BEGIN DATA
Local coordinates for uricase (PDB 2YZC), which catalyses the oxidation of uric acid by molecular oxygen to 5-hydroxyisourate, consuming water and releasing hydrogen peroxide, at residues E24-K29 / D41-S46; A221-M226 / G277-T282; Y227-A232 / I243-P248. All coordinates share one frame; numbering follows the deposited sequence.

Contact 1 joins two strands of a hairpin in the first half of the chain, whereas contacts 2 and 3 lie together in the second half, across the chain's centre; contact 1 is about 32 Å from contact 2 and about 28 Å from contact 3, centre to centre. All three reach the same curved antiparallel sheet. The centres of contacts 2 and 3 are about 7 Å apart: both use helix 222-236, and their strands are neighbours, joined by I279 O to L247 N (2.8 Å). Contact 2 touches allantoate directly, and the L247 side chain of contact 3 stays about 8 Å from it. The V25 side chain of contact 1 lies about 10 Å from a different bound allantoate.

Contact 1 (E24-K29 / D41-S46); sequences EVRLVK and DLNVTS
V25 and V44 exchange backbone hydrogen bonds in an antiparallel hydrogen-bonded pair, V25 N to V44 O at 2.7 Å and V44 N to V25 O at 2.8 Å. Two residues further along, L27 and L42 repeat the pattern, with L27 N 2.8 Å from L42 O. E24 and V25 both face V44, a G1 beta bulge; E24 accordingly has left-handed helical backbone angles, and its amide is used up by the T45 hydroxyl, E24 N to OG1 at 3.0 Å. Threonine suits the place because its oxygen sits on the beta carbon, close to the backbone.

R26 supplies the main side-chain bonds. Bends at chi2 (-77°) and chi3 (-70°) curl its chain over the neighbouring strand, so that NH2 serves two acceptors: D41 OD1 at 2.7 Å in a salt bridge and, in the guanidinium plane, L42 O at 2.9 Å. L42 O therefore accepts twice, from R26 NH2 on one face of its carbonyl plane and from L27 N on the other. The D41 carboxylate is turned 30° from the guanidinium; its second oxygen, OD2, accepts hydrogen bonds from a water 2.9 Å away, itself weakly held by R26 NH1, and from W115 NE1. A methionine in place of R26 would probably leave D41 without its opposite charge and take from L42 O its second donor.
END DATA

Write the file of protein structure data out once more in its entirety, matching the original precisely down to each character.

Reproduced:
Local coordinates for uricase (PDB 2YZC), which catalyses the oxidation of uric acid by molecular oxygen to 5-hydroxyisourate, consuming water and releasing hydrogen peroxide, at residues E24-K29 / D41-S46; A221-M226 / G277-T282; Y227-A232 / I243-P248. All coordinates share one frame; numbering follows the deposited sequence.

Contact 1 joins two strands of a hairpin in the first half of the chain, whereas contacts 2 and 3 lie together in the second half, across the chain's centre; contact 1 is about 32 Å from contact 2 and about 28 Å from contact 3, centre to centre. All three reach the same curved antiparallel sheet. The centres of contacts 2 and 3 are about 7 Å apart: both use helix 222-236, and their strands are neighbours, joined by I279 O to L247 N (2.8 Å). Contact 2 touches allantoate directly, and the L247 side chain of contact 3 stays about 8 Å from it. The V25 side chain of contact 1 lies about 10 Å from a different bound allantoate.

Contact 1 (E24-K29 / D41-S46); sequences EVRLVK and DLNVTS
V25 and V44 exchange backbone hydrogen bonds in an antiparallel hydrogen-bonded pair, V25 N to V44 O at 2.7 Å and V44 N to V25 O at 2.8 Å. Two residues further along, L27 and L42 repeat the pattern, with L27 N 2.8 Å from L42 O. E24 and V25 both face V44, a G1 beta bulge; E24 accordingly has left-handed helical backbone angles, and its amide is used up by the T45 hydroxyl, E24 N to OG1 at 3.0 Å. Threonine suits the place because its oxygen sits on the beta carbon, close to the backbone.

R26 supplies the main side-chain bonds. Bends at chi2 (-77°) and chi3 (-70°) curl its chain over the neighbouring strand, so that NH2 serves two acceptors: D41 OD1 at 2.7 Å in a salt bridge and, in the guanidinium plane, L42 O at 2.9 Å. L42 O therefore accepts twice, from R26 NH2 on one face of its carbonyl plane and from L27 N on the other. The D41 carboxylate is turned 30° from the guanidinium; its second oxygen, OD2, accepts hydrogen bonds from a water 2.9 Å away, itself weakly held by R26 NH1, and from W115 NE1. A methionine in place of R26 would probably leave D41 without its opposite charge and take from L42 O its second donor.